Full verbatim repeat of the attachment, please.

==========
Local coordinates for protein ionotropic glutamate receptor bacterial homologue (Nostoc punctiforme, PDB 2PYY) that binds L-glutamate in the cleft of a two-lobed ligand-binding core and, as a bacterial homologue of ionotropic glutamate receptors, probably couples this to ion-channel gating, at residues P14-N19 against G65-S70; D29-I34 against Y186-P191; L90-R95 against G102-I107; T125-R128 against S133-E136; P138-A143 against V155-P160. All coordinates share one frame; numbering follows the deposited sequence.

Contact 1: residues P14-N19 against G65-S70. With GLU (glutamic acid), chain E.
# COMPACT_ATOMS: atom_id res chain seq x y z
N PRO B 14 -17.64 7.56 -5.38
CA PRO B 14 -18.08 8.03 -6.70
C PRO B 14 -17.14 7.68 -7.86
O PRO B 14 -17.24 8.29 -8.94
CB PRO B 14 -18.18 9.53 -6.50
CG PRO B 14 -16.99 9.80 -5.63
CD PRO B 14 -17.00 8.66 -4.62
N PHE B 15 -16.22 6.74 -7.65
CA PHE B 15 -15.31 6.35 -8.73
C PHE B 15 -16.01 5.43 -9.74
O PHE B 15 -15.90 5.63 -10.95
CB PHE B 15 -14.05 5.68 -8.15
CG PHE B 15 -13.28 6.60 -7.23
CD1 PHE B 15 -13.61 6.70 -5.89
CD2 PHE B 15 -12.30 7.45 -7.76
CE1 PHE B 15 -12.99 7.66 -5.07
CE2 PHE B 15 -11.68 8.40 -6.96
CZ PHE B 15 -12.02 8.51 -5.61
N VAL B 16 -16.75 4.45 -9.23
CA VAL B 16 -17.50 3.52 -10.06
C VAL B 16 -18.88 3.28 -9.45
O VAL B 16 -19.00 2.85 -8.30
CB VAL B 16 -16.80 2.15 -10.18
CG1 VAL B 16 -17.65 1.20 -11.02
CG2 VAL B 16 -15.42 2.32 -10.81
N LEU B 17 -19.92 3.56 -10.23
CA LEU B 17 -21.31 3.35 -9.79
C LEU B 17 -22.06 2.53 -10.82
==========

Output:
Local coordinates for protein ionotropic glutamate receptor bacterial homologue (Nostoc punctiforme, PDB 2PYY) that binds L-glutamate in the cleft of a two-lobed ligand-binding core and, as a bacterial homologue of ionotropic glutamate receptors, probably couples this to ion-channel gating, at residues P14-N19 against G65-S70; D29-I34 against Y186-P191; L90-R95 against G102-I107; T125-R128 against S133-E136; P138-A143 against V155-P160. All coordinates share one frame; numbering follows the deposited sequence.

Contact 1: residues P14-N19 against G65-S70. With GLU (glutamic acid), chain E.
# COMPACT_ATOMS: atom_id res chain seq x y z
N PRO B 14 -17.64 7.56 -5.38
CA PRO B 14 -18.08 8.03 -6.70
C PRO B 14 -17.14 7.68 -7.86
O PRO B 14 -17.24 8.29 -8.94
CB PRO B 14 -18.18 9.53 -6.50
CG PRO B 14 -16.99 9.80 -5.63
CD PRO B 14 -17.00 8.66 -4.62
N PHE B 15 -16.22 6.74 -7.65
CA PHE B 15 -15.31 6.35 -8.73
C PHE B 15 -16.01 5.43 -9.74
O PHE B 15 -15.90 5.63 -10.95
CB PHE B 15 -14.05 5.68 -8.15
CG PHE B 15 -13.28 6.60 -7.23
CD1 PHE B 15 -13.61 6.70 -5.89
CD2 PHE B 15 -12.30 7.45 -7.76
CE1 PHE B 15 -12.99 7.66 -5.07
CE2 PHE B 15 -11.68 8.40 -6.96
CZ PHE B 15 -12.02 8.51 -5.61
N VAL B 16 -16.75 4.45 -9.23
CA VAL B 16 -17.50 3.52 -10.06
C VAL B 16 -18.88 3.28 -9.45
O VAL B 16 -19.00 2.85 -8.30
CB VAL B 16 -16.80 2.15 -10.18
CG1 VAL B 16 -17.65 1.20 -11.02
CG2 VAL B 16 -15.42 2.32 -10.81
N LEU B 17 -19.92 3.56 -10.23
CA LEU B 17 -21.31 3.35 -9.79
C LEU B 17 -22.06 2.53 -10.82